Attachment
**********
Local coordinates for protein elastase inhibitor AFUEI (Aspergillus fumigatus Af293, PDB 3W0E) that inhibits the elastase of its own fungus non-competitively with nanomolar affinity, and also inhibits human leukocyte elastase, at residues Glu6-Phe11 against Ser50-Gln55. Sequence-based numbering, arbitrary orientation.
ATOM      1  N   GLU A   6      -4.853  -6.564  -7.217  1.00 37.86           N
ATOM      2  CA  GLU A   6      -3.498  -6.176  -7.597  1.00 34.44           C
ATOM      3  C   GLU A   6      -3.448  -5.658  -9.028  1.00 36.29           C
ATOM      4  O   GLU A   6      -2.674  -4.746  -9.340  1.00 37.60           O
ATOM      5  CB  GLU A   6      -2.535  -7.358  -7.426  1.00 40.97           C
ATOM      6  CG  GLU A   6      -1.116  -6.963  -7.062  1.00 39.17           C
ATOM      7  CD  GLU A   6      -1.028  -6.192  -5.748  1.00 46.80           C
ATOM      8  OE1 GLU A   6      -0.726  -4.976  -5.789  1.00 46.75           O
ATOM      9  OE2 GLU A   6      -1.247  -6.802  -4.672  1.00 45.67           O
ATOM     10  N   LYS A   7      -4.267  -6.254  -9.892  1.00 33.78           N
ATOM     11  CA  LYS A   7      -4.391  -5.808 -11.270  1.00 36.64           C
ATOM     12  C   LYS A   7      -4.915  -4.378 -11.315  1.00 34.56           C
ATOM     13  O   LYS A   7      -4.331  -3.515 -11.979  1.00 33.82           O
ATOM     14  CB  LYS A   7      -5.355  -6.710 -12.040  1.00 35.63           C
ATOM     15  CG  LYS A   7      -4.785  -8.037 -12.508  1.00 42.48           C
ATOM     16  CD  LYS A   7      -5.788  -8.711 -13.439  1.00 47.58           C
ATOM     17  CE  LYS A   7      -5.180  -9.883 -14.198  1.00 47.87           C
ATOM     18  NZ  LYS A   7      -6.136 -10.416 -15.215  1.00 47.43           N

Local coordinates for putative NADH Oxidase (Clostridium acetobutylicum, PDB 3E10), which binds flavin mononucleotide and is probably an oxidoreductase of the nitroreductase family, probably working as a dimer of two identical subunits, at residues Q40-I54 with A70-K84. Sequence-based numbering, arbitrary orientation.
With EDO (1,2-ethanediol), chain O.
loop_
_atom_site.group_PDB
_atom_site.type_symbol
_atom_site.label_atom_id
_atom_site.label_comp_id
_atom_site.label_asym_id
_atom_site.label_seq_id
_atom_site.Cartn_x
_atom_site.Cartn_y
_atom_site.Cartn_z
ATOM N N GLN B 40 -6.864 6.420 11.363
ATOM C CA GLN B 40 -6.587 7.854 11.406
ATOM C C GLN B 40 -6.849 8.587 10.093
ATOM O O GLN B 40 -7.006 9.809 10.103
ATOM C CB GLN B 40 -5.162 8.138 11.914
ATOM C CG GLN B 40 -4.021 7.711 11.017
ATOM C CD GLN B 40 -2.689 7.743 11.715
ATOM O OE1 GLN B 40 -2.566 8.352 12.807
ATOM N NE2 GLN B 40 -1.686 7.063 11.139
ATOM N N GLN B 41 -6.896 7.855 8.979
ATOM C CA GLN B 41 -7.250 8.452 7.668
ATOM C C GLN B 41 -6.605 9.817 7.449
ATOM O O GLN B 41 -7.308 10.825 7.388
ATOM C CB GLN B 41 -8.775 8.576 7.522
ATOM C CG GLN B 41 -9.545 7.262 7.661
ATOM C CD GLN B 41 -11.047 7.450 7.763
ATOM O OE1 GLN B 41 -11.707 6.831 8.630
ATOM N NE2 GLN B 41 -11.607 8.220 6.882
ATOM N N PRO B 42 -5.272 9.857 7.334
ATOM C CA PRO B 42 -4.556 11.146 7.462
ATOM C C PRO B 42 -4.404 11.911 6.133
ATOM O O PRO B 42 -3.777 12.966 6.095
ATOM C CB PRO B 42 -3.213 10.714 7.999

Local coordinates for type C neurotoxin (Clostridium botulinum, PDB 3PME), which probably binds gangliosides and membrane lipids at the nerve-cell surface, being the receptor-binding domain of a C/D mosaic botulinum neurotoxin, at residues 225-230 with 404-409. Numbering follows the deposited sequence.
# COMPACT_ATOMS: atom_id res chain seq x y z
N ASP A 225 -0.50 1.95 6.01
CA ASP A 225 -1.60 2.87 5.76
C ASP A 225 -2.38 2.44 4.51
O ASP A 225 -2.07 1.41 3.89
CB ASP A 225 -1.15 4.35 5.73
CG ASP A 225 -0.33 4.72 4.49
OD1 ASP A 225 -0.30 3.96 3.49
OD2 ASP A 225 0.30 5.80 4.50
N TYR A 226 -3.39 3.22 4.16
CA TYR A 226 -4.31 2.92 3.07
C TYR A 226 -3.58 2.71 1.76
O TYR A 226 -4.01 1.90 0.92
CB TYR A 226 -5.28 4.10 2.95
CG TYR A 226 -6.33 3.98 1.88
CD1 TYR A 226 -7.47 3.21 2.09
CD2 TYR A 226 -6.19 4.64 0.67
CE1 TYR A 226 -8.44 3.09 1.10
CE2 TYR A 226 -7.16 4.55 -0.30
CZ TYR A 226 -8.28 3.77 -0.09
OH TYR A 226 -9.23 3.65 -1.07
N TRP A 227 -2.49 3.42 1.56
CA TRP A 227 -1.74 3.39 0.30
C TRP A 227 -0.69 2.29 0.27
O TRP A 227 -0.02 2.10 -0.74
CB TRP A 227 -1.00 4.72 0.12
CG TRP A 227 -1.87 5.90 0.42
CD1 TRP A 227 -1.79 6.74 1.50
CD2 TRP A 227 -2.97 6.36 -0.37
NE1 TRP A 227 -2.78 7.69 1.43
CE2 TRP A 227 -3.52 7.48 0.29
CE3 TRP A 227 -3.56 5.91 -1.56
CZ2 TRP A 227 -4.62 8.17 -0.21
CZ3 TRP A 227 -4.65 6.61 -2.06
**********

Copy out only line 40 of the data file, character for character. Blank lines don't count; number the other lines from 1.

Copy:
ATOM N NE2 GLN B 40 -1.686 7.063 11.139